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August 13 - 19, 2010
The Independent Weekly people & places
Rugby, beer, and old stories -- it
sounds like a recipe for a sports-
man s night.
Instead, this was the fare served up
by Westfield executive Sue O Malley,
guest speaker at this week s Women in
Management seminar hosted by the
Australian Institute of Management.
Born and bred in Adelaide, Sue rose
through the ranks of Westfield after
starting in marketing at the group s
Marion Shopping Centre.
Based in Sydney since 1994, Sue
is now Westfield s general manager
Facilities and Operations and is
currently working on a state-of-the-art
rebuild of Pitt Street Mall in Sydney,
due to be opened later this year.
For the 350 women (and several
men) gathered at Adelaide Convention
Centre Wednesday morning, it was a
chance to hear Sue s first-hand advice
on making it through the corporate
Those expecting a dissertation on
equality, harassment and work/life
balance were to be surprised, as Sue
outlined the old fashioned values
of hard work, vision, planning and
confidence in your own abilities.
Titled "A jar of mayonnaise and two
glasses of wine" it revolved around the
story of a university professor and his
demonstration of how you fill the jar
The story has been used for decades
in management training, but its les-
sons are timeless -- here s how it goes;
A professor stood before his philoso-
phy class and had some items in front
of him. When the class began, word-
lessly, he picked up a very large and
empty mayonnaise jar and proceeded
to fill it with golf balls.
He then asked the students if the jar
was full. They agreed that it was.
The professor then picked up a box
of pebbles and poured them into the jar.
He shook the jar lightly. The pebbles
rolled into the open areas between the
golf balls. He then asked the students
again if the jar was full. They agreed
The professor next picked up a box
of sand and poured it into the jar. Of
course, the sand filled up everything
He asked once more if the jar was
full. The students responded with a
The professor then produced two
glasses of wine from under the table
and poured the entire contents into
the jar, effectively filling the empty
space between the sand. The students
"Now," said the professor, as the
laughter subsided, "I want you to recog-
nize that this jar represents your life.
The golf balls are the important things;
your family, your children, your health,
your friends, and your favourite
passions; things that if everything else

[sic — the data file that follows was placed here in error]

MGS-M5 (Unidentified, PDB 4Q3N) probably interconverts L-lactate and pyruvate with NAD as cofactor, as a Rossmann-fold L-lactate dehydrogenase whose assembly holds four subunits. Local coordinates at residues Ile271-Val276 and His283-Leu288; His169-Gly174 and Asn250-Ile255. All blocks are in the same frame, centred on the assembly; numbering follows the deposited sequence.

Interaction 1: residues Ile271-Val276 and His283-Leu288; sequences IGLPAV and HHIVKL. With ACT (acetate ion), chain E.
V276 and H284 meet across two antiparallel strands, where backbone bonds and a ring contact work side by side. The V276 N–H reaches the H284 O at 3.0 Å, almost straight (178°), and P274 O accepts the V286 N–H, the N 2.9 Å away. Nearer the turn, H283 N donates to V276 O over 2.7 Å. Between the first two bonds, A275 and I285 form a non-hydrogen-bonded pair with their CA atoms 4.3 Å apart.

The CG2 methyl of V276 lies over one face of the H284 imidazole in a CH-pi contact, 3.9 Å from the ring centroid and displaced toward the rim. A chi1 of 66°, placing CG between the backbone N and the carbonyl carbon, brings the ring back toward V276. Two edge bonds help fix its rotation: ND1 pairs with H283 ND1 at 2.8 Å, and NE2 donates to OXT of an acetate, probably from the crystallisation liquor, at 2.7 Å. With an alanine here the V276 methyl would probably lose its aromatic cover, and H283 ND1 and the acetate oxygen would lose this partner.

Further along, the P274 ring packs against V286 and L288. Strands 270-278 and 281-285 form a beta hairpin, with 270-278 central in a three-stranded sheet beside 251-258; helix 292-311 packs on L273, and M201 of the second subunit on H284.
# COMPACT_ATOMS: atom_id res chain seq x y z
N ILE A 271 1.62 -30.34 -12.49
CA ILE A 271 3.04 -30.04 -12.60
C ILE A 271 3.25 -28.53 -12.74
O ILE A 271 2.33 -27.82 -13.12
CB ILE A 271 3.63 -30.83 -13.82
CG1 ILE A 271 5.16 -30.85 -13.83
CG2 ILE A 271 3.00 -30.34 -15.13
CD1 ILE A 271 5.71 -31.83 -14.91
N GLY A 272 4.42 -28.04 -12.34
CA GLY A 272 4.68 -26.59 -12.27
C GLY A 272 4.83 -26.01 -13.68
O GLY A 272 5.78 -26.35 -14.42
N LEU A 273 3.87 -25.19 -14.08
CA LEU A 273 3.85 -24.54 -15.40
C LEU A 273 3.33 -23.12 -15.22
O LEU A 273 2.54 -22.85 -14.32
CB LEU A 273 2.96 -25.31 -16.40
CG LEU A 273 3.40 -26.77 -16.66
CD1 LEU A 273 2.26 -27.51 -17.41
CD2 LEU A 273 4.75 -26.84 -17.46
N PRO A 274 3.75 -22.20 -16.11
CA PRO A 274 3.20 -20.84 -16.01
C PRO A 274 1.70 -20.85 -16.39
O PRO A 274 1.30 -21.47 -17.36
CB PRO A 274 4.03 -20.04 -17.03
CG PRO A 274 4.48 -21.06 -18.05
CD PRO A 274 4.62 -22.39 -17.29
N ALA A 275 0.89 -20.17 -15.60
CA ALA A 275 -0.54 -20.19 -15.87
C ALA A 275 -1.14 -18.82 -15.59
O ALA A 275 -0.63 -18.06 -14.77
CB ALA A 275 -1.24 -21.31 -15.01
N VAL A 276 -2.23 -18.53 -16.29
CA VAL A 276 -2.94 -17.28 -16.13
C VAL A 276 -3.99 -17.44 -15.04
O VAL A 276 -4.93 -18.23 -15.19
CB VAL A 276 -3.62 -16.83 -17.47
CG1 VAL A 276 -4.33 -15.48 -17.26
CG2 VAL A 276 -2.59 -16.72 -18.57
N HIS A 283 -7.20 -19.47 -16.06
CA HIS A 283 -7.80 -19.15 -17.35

was lost and only they remained, your
life would still be full.
"The pebbles are the other things
that matter like your job, your house,
and your car. The sand is everything
else; the small stuff.
"If you put the sand into the jar
first," he continued, "there is no room
for the pebbles or the golf balls.
"The same goes for life. If you spend
all your time and energy on the small
stuff, you will never have room for the
things that are important to you.
"Pay attention to the things that are
critical to your happiness. Play
with your children. Take time
to get medical checkups. Take
your partner out to dinner. Play
another 18. There will always be
time to clean the house and fix
the disposal. Take care of the golf
balls first; the things that really
matter. Setyour priorities. The
rest is just sand."
One of the students raised her
hand and inquired what the wine
The professor smiled. "I m glad
you asked. It just goes to show you
that no matter how full your life
may seem, there s always room
for a couple of glasses of wine
with a friend."
The tale has clearly inspired
Sue O Malley, who told the audi-
ence that "sweating on the small
stuff" was the biggest hurdle to a
She was also inspired by the
feature film Invictus, which
chronicles the shared journey
of Nelson Mandela and Francois
Pienaar, South Africa s Rugby
captain, and their nation s
victory in the 1995 World Cup.
Sue also showed the award-
winning Carlton Draught beer
commercial which features the
FlashDance scene of a heavy,
blokey applicant for a brewery
job showing his passion for
And then there were the
images from Apollo 13 and the
exhortation that "Failure is not
O Malley s skill in inspiring
her audience was to make it
relevant to everyone regardless
of age or gender.
The only reference to the issue
of "women in management"
came when she warned that
mirroring male behaviour only
served to isolate a woman.
"Let them go and play golf and
do their things," she said.
"But be wary of trying to
mirror their language and their
interests, because all it does is to
minimise your own individual
skills and talents.
"Back yourself, build your
own networks, choose your own
"Find a colleague who will be a
good sounding board and learn to
create your own legacy."
Ms O Malley s underlying
message was that you could take
credit for your successes and
accept blame for your shortcom-
ings. At the end of the day, it was
up to you.
Speaking after the breakfast,
John Stokes, host and CEO
of Australian Institute of
Management s Adelaide opera-
tion, said that over 11 years the
Women in Management series of
seminars had evolved.
"We do six of these each year
and have had more than 80 differ-
ent speakers, and it s interesting
to see how the dynamic has
changed," Mr Stokes said.
"In the beginning it was
all about creating a women s
network, but now it has evolved
into a business network that just
happens to be predominantly
"The emphasis is not so much
on breaking glass ceilings, but
developing careers in a wide
variety of areas."
The audience was inspired,
not so much by rugby, beer and
old stories, but the reality of Sue
O Malley s success.
Sue O'Malley, senior execu-
tive at Westfield's Sydney
headquar ters came back
to Adelaide for a Women in
Photo by Kate Elmes
The mainly female
audience take in Sue's
Photo by Kate Elmes
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